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Being home with my mother Pia this past year has been one of the most rewarding experiences of my life. Who would think that taking care of a 93 year old woman would swell my heart with gratitude, overwhelm me with tenderness and love, and teach me life’s most precious lessons.
Pia has embraced her challenging physical issues with grace, thankful for all the wonderful things she is still able to accomplish on a daily basis. Her mind is keen, evidenced by the stories she tells her great grandchildren, never forgetting anyone’s birthday, and never having to look up phone numbers for her morning calls. Pia is amazed to have lived longer than her six siblings, her only living brother being ninety years of age.
I am thoroughly enjoying my time with her, our breakfasts and our special lunches. I can’t help but laugh thinking back to when she first came to our home. It was my routine to quickly prepare lunch for my kids and eat something at the kitchen sink as I cleaned up. She admonished me, saying, “Tonia, what are you doing? Stop eating at the kitchen sink!” Meals are to be enjoyed and shared. Sunday is her favorite day of the week and especially Sunday Lunch with my family. This was her jurisdiction, but she has passed on her white chef’s apron to me.
My family bursts through the door on Sunday and echoes of “Hello Nonna!” fill the basement. I do not answer because I know that they are not meant for me…yet. The first hugs and kisses are always for Nonna Pia! As I prepare the food for the table I look over and see five young adults crowded around her on the couches. They ask her questions of her time on the farm when she was young; they show her their phones and explain all the things they can do with them, and they tell her about their week. They love Nonna Pia’s stories and she enjoys their attention.
As we gather at the table the grandchildren encircle Nonna Pia at one end. No matter how poorly she feels Pia always perks up during Sunday lunch. She sits there quietly eating, taking it all in. I watch her and see that her eyes are full of admiration and love, and I feel the tug on my heart strings. They leave and I finally sit down with her.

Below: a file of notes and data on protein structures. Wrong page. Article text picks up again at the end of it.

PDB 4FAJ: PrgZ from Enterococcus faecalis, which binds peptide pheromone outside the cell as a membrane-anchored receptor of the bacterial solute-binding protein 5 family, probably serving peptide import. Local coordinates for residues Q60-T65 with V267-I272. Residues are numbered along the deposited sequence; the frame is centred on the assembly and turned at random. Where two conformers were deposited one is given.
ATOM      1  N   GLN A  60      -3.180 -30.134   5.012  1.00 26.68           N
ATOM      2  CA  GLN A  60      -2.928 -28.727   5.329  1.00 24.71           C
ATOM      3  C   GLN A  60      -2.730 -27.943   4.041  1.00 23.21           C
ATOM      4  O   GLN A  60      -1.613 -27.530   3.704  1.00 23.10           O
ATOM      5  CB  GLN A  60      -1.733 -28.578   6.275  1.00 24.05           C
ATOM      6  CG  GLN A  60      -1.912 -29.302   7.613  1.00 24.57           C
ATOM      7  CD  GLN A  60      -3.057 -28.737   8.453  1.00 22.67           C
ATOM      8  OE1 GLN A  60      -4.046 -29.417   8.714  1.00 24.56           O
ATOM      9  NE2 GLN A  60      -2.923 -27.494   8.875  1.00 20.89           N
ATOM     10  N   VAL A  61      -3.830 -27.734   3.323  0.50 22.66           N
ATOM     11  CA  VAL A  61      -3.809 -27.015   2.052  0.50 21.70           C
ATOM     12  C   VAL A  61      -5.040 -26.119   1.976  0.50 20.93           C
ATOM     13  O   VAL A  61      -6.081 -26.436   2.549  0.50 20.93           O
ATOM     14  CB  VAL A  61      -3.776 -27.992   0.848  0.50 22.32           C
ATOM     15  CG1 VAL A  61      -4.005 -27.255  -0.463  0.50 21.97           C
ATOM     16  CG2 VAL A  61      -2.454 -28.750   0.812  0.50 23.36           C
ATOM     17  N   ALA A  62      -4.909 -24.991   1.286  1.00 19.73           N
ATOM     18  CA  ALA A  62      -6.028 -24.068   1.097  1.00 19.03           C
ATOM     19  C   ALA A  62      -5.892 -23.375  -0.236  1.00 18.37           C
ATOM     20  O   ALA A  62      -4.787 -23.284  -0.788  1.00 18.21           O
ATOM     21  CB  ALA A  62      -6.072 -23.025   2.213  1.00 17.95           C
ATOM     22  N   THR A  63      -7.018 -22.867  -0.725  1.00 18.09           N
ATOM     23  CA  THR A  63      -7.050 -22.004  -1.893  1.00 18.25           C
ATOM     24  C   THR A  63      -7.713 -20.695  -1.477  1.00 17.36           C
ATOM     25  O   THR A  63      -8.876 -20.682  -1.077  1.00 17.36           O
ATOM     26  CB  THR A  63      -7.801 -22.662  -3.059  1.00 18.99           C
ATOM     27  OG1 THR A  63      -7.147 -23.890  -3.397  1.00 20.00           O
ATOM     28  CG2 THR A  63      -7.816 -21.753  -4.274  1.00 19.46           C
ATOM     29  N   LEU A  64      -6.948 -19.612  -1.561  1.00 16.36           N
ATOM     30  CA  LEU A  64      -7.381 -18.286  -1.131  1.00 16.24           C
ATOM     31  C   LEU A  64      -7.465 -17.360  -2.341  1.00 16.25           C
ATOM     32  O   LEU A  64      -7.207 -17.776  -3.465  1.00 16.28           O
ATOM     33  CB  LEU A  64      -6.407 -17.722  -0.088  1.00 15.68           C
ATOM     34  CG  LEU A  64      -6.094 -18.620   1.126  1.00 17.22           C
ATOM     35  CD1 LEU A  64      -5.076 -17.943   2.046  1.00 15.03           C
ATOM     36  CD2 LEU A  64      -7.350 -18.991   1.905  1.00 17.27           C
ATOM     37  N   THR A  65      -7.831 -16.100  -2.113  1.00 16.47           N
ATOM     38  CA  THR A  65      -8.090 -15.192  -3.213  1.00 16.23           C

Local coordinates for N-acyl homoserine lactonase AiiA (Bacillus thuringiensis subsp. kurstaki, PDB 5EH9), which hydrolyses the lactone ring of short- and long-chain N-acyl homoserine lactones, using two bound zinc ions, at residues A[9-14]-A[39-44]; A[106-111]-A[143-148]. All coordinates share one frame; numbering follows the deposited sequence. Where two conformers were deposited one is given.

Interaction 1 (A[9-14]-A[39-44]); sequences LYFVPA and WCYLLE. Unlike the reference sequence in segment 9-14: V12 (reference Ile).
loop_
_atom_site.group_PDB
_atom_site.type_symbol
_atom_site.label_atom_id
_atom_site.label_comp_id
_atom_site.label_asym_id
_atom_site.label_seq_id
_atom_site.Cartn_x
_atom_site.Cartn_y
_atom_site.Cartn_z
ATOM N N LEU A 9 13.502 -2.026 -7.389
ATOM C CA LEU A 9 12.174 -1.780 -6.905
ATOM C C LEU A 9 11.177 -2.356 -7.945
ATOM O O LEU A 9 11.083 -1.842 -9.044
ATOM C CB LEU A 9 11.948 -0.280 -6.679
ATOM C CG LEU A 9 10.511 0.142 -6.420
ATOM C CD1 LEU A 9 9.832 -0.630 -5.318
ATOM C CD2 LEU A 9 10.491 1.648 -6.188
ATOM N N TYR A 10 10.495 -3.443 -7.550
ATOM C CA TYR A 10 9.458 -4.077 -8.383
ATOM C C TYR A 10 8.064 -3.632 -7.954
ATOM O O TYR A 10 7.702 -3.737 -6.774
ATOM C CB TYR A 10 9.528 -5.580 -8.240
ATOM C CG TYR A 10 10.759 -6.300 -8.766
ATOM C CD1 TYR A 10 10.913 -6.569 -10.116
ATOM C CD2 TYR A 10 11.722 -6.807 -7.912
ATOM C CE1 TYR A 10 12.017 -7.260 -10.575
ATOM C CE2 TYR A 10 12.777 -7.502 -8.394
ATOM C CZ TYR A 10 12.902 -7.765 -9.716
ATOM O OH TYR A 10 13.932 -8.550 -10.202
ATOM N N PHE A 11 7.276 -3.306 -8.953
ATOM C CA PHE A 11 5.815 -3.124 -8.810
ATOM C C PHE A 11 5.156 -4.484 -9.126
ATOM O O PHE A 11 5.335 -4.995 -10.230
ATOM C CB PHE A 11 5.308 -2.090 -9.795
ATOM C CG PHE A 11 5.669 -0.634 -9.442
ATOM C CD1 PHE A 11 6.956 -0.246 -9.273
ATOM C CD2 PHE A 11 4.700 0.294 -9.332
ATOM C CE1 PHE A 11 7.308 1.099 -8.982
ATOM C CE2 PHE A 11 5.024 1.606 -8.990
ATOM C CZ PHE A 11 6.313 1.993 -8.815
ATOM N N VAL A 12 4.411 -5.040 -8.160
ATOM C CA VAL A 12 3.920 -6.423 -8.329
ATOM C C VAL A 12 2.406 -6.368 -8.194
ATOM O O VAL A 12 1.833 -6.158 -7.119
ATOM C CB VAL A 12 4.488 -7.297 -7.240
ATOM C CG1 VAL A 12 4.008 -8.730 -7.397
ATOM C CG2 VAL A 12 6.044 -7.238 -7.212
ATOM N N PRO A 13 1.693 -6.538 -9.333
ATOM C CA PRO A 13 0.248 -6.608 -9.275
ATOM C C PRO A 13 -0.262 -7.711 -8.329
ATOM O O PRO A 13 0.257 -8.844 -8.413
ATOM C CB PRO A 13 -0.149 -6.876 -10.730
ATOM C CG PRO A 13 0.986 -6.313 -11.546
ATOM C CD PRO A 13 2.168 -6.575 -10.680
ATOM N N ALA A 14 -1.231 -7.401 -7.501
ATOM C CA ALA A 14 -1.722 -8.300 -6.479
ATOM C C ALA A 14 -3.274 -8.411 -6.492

“Tonia, you have a beautiful family! You have the largest family now. You are fourteen!” She reminds me every Sunday.
In the evening she insists on waiting for my husband to return for dinner, refusing to eat without him because she feels it is disrespectful. I clear the table and help her up the stairs to her room. At the bottom of the stairs she stops.
“Good night Gianfranco. Sleep well!” She looks towards the budgie…”Goodbye Chee Chee!”
Pia can hardly make it up the stairs lately pulling herself up with her arms and hands on the railing, one step at a time. I guard her from behind. She loves being in our basement; it was her domain, where she used to bake and make homemade pasta.
Pia has a bedroom and sitting room over the garages. I help her into her nightgown and robe and put her legs up onto the couch so that she can watch her television programmes for a while. Around nine I tuck her into bed, covering her snuggly and kiss her.
“Good night ma, I love you.”
“Thank you, Tonia. Thank you for everything you do!”
Sometimes I tell her that no thanks are required, knowing it to be futile. Her fear is that she will become a burden. She does not realize that having her in my home over the last thirty years has been a blessed gift to my family.
Beautiful, gracious, giving, kind and wise, Pia is most definitely what I call a woman with an indisputable audacious attitude!